How to Rise Above Rude Behavior

How to be civil and practice good manners even when you’re tested.

By Judith Martin and P. M. Forni from Reader's Digest

     

    You can come out of the house now: Good manners are back in style. But there’s always going to be someone who will rain on your parade. We consulted Judith Martin (Miss Manners’ Guide to Excruciatingly Correct Behavior) and civility expert P. M. Forni (The Civility Solution: What to Do When People Are Rude) for their tips on how to behave like a human being even when you’re tested.

    How to Rise Above Rude Behavior© 2009 Jupiterimages Corporation

  • 1.

    Presume goodwill.

    “This gives the other person a face-saving way to change his or her behavior. Any diplomat will tell you that the way to negotiate is to give people a graceful way to do what you want them to do,” says Martin.

  • 2.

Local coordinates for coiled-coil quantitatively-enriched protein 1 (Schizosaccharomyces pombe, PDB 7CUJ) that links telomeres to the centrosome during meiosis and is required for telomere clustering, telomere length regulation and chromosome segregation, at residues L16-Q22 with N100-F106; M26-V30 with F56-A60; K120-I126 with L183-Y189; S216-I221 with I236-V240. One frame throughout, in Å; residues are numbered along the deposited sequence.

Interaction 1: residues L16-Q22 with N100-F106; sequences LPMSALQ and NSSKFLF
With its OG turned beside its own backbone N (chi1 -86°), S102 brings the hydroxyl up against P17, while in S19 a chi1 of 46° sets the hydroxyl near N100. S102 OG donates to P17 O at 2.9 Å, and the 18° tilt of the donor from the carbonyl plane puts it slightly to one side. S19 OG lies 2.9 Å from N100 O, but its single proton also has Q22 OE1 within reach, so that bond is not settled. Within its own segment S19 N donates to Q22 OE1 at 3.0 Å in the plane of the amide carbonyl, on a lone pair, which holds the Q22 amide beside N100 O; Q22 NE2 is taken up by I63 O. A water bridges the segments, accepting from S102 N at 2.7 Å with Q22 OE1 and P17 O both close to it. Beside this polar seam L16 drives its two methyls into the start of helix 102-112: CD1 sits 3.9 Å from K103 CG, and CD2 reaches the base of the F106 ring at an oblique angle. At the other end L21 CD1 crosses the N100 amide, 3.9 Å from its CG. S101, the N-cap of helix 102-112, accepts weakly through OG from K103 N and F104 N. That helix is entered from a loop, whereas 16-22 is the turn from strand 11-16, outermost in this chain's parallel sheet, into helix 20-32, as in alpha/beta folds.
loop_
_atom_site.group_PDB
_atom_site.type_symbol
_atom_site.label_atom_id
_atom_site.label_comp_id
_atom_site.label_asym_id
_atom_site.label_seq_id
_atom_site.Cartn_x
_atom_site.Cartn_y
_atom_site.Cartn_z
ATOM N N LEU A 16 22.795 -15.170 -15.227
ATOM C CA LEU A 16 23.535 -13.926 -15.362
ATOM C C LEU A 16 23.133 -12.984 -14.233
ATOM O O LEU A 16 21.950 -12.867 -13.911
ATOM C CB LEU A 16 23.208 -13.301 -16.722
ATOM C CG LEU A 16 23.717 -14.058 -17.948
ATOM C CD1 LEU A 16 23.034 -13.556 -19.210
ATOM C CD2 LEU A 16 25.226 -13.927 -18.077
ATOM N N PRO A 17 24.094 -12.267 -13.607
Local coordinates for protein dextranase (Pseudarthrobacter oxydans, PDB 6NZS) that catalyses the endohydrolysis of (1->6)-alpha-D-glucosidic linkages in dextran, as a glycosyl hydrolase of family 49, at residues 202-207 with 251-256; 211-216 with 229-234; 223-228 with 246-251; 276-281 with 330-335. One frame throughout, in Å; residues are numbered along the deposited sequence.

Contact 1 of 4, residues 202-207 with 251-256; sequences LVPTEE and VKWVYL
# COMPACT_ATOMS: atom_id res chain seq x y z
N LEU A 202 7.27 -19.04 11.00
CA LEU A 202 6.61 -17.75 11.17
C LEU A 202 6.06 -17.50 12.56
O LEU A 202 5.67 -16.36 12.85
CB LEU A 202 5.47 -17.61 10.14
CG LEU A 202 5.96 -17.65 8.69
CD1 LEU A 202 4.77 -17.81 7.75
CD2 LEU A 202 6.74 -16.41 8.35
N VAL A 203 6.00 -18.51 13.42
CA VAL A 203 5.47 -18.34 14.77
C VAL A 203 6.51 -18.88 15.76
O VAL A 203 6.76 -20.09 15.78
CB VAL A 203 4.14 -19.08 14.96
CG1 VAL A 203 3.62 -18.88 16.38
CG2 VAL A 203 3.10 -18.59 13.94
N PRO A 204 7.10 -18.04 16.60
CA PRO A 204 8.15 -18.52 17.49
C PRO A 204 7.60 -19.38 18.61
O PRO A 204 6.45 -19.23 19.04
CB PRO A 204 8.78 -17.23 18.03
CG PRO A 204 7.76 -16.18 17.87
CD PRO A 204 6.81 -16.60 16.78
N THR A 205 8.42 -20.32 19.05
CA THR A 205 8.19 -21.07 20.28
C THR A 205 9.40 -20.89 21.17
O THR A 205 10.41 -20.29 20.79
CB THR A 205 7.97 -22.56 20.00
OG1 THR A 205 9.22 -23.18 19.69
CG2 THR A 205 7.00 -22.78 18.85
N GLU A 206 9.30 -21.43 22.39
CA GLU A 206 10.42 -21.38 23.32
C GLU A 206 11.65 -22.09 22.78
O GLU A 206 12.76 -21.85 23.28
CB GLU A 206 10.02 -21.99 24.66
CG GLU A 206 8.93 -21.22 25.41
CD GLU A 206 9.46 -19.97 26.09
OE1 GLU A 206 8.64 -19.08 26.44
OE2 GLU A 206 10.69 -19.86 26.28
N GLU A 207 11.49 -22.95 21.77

Don’t fight rudeness with rudeness.

    “When people encounter rude behavior in others, they often retaliate with rude behavior,” says Martin. “This doubles the amount of rudeness—it doesn’t reduce it.”


  • 3.

    Remain calm.

    “Nowadays, everyone comes out swinging,” says Martin. “[But] we do have to control our tempers—that’s civilization.”


  • 4.

    Practice restraint.

    “If it’s something minor from a stranger, ignore rude behavior,” says Forni. “If it’s from a spouse, friend, or coworker, address it in a polite, clear, positive way.”


  • 5.

    Teach good manners early.

    “When that’s done,” says Forni, “children are less likely to become narcissistic and abusive adults.”